Tina Fey Tears Up as Telethon Raises $115M for New Yorkers Affected by COVID-19: 'Is This Real?'
Tina Fey was brought to tears over the generosity of Americans who reached out to help New Yorkers affected by the coronavirus pandemic on Monday night.
The Emmy winner and Saturday Night Live alum, 49, was hosting Rise Up New York! The Robin Hood Relief Benefit — a star-studded virtual telethon raising money for the city's leading poverty-fighting organization — when she got emotional while reading the final tally.
"Is this real?" she asked producers, seeing the number for the first time. "Okay. $115 million. We did this. You did this. We are difference makers. $115 million! What a great day for New York."
"Thank you, for everyone, who gave and gave and gave, all over the world," Fey said, holding back tears. "There's so much more to do. Please visit robinhood.org. Donate. Share it. Tell your friends. Please. Let's keep this going. Robin Hood's site will say open after this telethon is over because this battle is far from over. Thank you."
Fey, who hosted the relief benefit from her old stomping grounds of 30 Rockefeller Center, was accompanied by A-listers like Jennifer Lopez, Robert De Niro, Bette Midler, Sarah Jessica Parker, Matthew Broderick, Chris Rock, Jake Gyllenhaal, Sutton Foster, Rosie Perez, Jimmy Fallon, Salt-N-Pepa, Fab 5 Freddy, Trevor Noah, Danny Meyer, David Chang and Beastie Boys rappers Mike D and Ad-Rock.
"COVID-19 has been an unprecedented global event, but no place has been hit harder than New York," Fey explained. "Hundreds of thousands of New Yorkers are out of work and 2 million of our neighbors are now going hungry. We're going to honor this incredible city and show how we can rise up and help our neighbors in need."
Lopez chimed in, "New York, I know your strength. We're going to get through this, but we need to make sure we take care of all our neighbors, including our children."
"Our city is under attack, but we’ve been here before," added De Niro. "In the last 20 years, both 9/11 and Hurricane Sandy. You can take your best shot but you cannot break our spirit."
The special had already raised $1.5 million since it was announced in March and the additional $113.5 million came in as a result of the benefit special.
The event also featured some A-list performances. Mariah Carey kicked things off by singing her 1992 hit, "Make It Happen," after assuring those in her native state, "We can make it through this together."
Sting took on The Police's 1979 hit, "Message in a Bottle," while Jon Bon Jovi performed his band's 2000 tune, "It's My Life." Students from Staten Island's PS22 Chorus also gave an emotional rendition of Andra Day’s "Rise Up," while Alicia Keys sang her new single, "Good Job."
Barbra Streisand, Audra McDonald and Patti LuPone led a tribute to Broadway, which LuPone theorized would likely be the last industry in the city to come back.
Their words introduced a performance of the Kander and Ebb classic "New York, New York" — the anthem made popular by Liza Minelli (and later, Frank Sinatra). This time, theater stars Lin-Manuel Miranda, Andrew Rannells, Cynthia Erivo, Karen Olivo, Ben Platt and Christopher Jackson covered the hit.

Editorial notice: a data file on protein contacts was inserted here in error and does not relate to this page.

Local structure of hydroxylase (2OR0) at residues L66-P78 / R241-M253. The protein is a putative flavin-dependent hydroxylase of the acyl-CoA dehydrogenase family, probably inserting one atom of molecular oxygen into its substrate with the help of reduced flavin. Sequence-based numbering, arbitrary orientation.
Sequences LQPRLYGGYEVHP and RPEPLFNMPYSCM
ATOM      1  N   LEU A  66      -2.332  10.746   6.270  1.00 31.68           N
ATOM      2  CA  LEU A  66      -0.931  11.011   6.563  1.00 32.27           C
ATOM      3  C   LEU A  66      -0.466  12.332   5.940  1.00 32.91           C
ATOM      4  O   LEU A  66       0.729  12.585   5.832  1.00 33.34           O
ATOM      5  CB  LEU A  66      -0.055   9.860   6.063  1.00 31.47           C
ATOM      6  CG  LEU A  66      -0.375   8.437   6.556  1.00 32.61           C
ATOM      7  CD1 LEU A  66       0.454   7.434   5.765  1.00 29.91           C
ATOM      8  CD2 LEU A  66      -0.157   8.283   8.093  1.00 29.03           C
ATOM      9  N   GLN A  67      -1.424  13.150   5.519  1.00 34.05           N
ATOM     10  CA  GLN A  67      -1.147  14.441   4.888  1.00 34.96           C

Spike Lee spoke optimistically about the return of sports, while New York Giants greats Eli Manning, Michael Strahan, Justin Tuck and Phil Simms announced a sweepstakes that would allow one fan to get a Super Bowl ring and play a game of touch football with an NFL star of their choosing in their own backyard.
Stories of courageous frontline workers and those affected by the crisis were told throughout the benefit and Mayor Bill de Blasio, Governor Andrew Cuomo, along with former mayor Michael Bloomberg also made appearances.
The evening ended with Billie Joel performing a touching tribute to the Big Apple with his song "Miami 2017." The performance featured a corresponding light show on the Empire State Building.
All donations from the virtual telethon, which was broadcast across multiple networks and iHeartMedia radio channels, will go to Robin Hood's efforts to provide food, shelter, mental health, education, financial and legal services to those in need.
As for Tuesday morning, more than 1,354,300 people in the United States have been infected with the coronavirus and at least 80,600 have died, according to a New York Times database.
In New York City alone, there have been at least 190,546 cases and 19,563 deaths.
To donate to Robin Hood, visit robinhood.org.
As information about the coronavirus pandemic rapidly changes, PEOPLE is committed to providing the most recent data in our coverage. Some of the information in this story may have changed after publication. For the latest on COVID-19, readers are encouraged to use online resources from CDC, WHO, and local public health departments. PEOPLE has partnered with GoFundMe to raise money for the COVID-19 Relief Fund, a GoFundMe.org fundraiser to support everything from frontline responders to families in need, as well as organizations helping communities. For more information or to donate, click here.